Burroughs controversial writing was also a subject of debate. Much of Burroughs’s inspiration for his novels came from his battles with drug addiction. After finishing his series of drug diaries, Junkie, and Queer, Burroughs explored a non-linear style of writing. When writing Naked Lunch, Burroughs used a cut-up technique, slicing up phrases and words to create new sentences. The avant-garde approach proved to be a success once Naked Lunch was published. Soon after publication, it was prosecuted as obscene by the Commonwealth of Massachusetts. However, in 1966 the Massachusetts Supreme Judicial Court declared the work “not obscene” based on the criteria developed largely to defend the book. The case against Burroughs’s novel still stands as the last obscenity trial against a work of literature.

Kerouac’s style was unlike that of Burroughs and Ginsberg’s. Kerouac’s first acclaimed novel, On the Road, was an account of his adventures while on a wild goose chase across America with his friend Dean Moriarty. Neal Cassady was Kerouac’s muse, and eventually the inspiration for the character of Dean Moriarty in On the Road, and later on Cody Pomeray in Visions of Cody. Cassady’s outlandish and uncanny personality is also credited as the inspiration for other Beat literature by Allen Ginsberg and later by Thomas Wolfe (one of the kings of the counterculture). Kerouac wrote about personal journeys in search of enlightenment. He eventually started writing in a style he called Spontaneous Prose, a literary technique akin to stream of consciousness.

The works of Beats that impacted me the most were the novels Naked Lunch, by Burroughs, On the Road and Dharma Bums, by Kerouac, and the poems ‘Howl’ and ‘Reality Sandwiches’, by Ginsberg. The fluent surge of words so bottomless and evocative, stirred something deep inside me. Kerouac’s words especially were able to rekindle my forsaken spirit. Growing up in a generation consumed by apathy, the fire inside me slowly ceased to burn, remaining dormant for a long time. My aloof perception of the world was shattered by the Beats. I have always believed that the purpose of exceptional art is to make one feel- to defrost emotions and sensations that have been numb for so long, and that is exactly what their words did for me.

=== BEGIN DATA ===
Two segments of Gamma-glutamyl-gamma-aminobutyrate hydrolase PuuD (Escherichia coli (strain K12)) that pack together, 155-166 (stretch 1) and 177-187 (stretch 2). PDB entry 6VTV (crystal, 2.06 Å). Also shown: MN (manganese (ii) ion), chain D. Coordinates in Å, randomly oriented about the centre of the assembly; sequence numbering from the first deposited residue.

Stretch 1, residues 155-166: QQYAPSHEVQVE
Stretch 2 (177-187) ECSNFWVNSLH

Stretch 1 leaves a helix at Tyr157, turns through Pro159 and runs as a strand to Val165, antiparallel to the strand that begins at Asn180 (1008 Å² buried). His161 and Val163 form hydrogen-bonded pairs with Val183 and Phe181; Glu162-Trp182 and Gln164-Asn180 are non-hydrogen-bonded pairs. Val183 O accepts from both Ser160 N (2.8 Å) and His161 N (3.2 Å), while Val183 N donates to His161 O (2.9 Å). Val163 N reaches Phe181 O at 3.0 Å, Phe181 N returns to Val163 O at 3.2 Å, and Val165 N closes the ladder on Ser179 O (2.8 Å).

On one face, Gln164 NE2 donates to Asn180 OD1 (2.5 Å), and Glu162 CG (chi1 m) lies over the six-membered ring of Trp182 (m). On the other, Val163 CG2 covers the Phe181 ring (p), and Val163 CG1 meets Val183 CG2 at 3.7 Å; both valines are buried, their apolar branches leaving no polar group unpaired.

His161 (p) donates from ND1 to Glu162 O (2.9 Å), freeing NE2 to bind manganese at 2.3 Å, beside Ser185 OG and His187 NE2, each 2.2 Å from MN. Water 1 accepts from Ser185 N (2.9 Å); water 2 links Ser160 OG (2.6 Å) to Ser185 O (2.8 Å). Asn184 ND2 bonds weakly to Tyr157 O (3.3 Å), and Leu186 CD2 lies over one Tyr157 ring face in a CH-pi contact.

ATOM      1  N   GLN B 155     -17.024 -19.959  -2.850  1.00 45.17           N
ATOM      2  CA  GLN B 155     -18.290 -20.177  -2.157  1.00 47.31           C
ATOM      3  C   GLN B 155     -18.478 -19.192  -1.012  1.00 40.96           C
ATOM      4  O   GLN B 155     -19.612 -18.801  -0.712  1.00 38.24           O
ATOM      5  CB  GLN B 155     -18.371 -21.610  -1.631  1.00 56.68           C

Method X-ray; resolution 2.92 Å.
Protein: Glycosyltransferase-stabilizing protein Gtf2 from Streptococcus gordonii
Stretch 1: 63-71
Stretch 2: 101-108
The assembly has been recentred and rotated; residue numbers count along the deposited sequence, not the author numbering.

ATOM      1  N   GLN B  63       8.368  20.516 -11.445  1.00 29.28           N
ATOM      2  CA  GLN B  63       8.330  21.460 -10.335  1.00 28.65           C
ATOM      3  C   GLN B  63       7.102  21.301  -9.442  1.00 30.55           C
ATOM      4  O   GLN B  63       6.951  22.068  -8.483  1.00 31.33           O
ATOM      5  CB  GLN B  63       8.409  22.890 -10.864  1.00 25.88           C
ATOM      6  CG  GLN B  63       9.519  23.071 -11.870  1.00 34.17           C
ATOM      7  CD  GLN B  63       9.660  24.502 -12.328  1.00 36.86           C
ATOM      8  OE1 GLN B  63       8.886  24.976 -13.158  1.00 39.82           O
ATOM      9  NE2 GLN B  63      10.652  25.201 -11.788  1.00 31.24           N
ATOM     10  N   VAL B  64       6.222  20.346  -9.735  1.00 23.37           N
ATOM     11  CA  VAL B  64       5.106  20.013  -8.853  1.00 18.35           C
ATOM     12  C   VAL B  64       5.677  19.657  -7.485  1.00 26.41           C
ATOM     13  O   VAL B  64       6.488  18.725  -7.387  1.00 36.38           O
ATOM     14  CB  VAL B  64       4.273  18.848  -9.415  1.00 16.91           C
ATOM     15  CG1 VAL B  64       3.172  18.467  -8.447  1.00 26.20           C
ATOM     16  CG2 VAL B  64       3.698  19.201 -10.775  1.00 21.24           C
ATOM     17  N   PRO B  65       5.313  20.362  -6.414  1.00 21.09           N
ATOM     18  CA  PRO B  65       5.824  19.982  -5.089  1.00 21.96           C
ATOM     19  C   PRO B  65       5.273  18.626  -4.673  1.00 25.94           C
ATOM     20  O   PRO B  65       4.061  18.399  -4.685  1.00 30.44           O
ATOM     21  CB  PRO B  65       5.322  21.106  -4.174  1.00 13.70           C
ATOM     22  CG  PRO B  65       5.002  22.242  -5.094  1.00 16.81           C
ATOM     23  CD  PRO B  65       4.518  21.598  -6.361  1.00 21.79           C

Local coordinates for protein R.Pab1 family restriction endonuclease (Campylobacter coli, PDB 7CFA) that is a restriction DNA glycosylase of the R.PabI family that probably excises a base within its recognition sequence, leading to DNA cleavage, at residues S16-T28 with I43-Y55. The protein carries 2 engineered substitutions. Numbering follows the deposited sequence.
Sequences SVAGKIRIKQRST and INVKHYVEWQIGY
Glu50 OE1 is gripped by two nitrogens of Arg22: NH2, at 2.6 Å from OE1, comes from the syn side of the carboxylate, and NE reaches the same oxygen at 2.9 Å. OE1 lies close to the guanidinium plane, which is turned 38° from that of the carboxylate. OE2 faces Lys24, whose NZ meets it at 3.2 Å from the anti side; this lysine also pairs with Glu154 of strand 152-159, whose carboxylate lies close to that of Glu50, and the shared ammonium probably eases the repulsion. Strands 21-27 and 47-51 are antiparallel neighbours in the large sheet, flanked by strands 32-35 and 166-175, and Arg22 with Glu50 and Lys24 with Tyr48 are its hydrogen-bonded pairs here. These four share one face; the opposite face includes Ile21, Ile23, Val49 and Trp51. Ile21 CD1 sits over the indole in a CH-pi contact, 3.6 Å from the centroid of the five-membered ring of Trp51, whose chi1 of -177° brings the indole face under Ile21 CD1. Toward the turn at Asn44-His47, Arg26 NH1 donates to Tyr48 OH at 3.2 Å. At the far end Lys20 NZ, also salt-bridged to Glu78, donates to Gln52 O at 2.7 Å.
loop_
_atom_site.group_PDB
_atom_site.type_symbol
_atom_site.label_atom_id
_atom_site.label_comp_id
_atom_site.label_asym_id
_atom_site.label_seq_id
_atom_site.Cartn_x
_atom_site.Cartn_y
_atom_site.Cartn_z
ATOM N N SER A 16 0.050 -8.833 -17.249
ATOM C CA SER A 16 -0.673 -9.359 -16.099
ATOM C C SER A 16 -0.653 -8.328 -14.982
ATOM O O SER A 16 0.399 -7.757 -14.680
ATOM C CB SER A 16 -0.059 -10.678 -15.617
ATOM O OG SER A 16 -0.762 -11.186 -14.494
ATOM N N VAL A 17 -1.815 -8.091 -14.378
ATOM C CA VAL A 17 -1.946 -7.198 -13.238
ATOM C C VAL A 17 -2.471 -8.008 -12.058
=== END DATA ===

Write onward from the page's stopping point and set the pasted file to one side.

Candor and humility were part of the thread that strung together Kerouac’s words, becoming stitches in a boundless fabric that like a Native American Morning Star quilt, held the traditions of an entire generation. The durable thread -now a flexible elastic, traveled through fits of madness, ecstasy, death, misery, fleeting infatuations, incessant heartbreak, euphoric comas enjoyed by junkies, remarkable revelations soon to be forgotten, spontaneous anger, impossible dreams, regretted altercations…each fiber- an event, an experience, a message…each fiber, a woven strand that interlaces into surrounding strands, forming a pattern, completing another chapter in time.

Each word I read was repeated by the voice in my head. Dialogues echoed for days and each sentence consumed was never digested. I embodied each character I met- In Dharma Bums I became a spiritual seeker, diligently following the path to enlightenment. I befriended a Zen lunatic and an eccentric librarian who shared my love for Buddhist philosophy, poetry and the simple life. As I learned to appreciate the outdoors, I fell in love with nature’s beauty. I preferred the mental rewards of time spent in solitude rather than the temporary fulfillment of company. When surrounded by the silence of the night, I found myself feeling freer than ever. The shining stars frozen in the omnipresent sky promised more than a pretty face. The dirt I sank my bare feet into was warmer than any cashmere sweater. The soaring leaves spoke of a truth more urgent than even a whisper of the words inside my head- the leaves, unbiased and respected, a fairer judge than any in court. The incandescent moon was brighter than any professor I have ever had. This is the education most valuable to the human soul- to be able to feel a sense of belonging in this world that everyone tries so hard to achieve with short lived possessions and social status. In the greatest poems, I encountered a million hollow dreams; I cringed as cigarettes rotted my teeth, I wrapped myself in a vine of honey suckles, I watched the sun until It faded, I talked to the sky, I imagined a white wedding splattered in paint, I lamented the death of a stranger at a charcoal funeral, my handkerchief damp with grief.